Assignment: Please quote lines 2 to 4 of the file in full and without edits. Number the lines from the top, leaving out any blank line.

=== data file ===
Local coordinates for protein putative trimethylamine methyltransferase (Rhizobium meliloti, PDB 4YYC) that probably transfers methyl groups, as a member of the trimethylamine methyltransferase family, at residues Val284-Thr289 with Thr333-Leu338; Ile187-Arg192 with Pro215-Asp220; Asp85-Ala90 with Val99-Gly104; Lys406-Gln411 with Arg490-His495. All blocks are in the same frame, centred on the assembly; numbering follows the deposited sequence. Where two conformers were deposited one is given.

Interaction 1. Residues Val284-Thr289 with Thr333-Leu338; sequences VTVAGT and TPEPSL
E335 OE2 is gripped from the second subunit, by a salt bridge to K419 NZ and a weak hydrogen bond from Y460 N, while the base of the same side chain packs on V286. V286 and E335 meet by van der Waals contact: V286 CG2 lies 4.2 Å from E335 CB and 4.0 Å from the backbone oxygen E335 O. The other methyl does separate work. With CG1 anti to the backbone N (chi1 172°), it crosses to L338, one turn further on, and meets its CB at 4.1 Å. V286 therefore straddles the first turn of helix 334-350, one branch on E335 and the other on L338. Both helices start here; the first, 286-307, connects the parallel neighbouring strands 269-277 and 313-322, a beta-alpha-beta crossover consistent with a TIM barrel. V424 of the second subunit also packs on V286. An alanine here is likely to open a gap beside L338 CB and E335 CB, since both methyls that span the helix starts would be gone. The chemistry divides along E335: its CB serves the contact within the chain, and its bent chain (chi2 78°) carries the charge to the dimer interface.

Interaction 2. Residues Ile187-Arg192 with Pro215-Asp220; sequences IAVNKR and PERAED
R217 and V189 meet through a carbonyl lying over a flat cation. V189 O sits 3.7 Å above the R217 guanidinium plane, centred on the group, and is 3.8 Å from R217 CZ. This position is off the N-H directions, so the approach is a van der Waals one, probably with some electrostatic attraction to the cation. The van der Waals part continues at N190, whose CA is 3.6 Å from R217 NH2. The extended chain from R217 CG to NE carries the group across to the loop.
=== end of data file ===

Interaction 1. Residues Val284-Thr289 with Thr333-Leu338; sequences VTVAGT and TPEPSL
E335 OE2 is gripped from the second subunit, by a salt bridge to K419 NZ and a weak hydrogen bond from Y460 N, while the base of the same side chain packs on V286. V286 and E335 meet by van der Waals contact: V286 CG2 lies 4.2 Å from E335 CB and 4.0 Å from the backbone oxygen E335 O. The other methyl does separate work. With CG1 anti to the backbone N (chi1 172°), it crosses to L338, one turn further on, and meets its CB at 4.1 Å. V286 therefore straddles the first turn of helix 334-350, one branch on E335 and the other on L338. Both helices start here; the first, 286-307, connects the parallel neighbouring strands 269-277 and 313-322, a beta-alpha-beta crossover consistent with a TIM barrel. V424 of the second subunit also packs on V286. An alanine here is likely to open a gap beside L338 CB and E335 CB, since both methyls that span the helix starts would be gone. The chemistry divides along E335: its CB serves the contact within the chain, and its bent chain (chi2 78°) carries the charge to the dimer interface.

Interaction 2. Residues Ile187-Arg192 with Pro215-Asp220; sequences IAVNKR and PERAED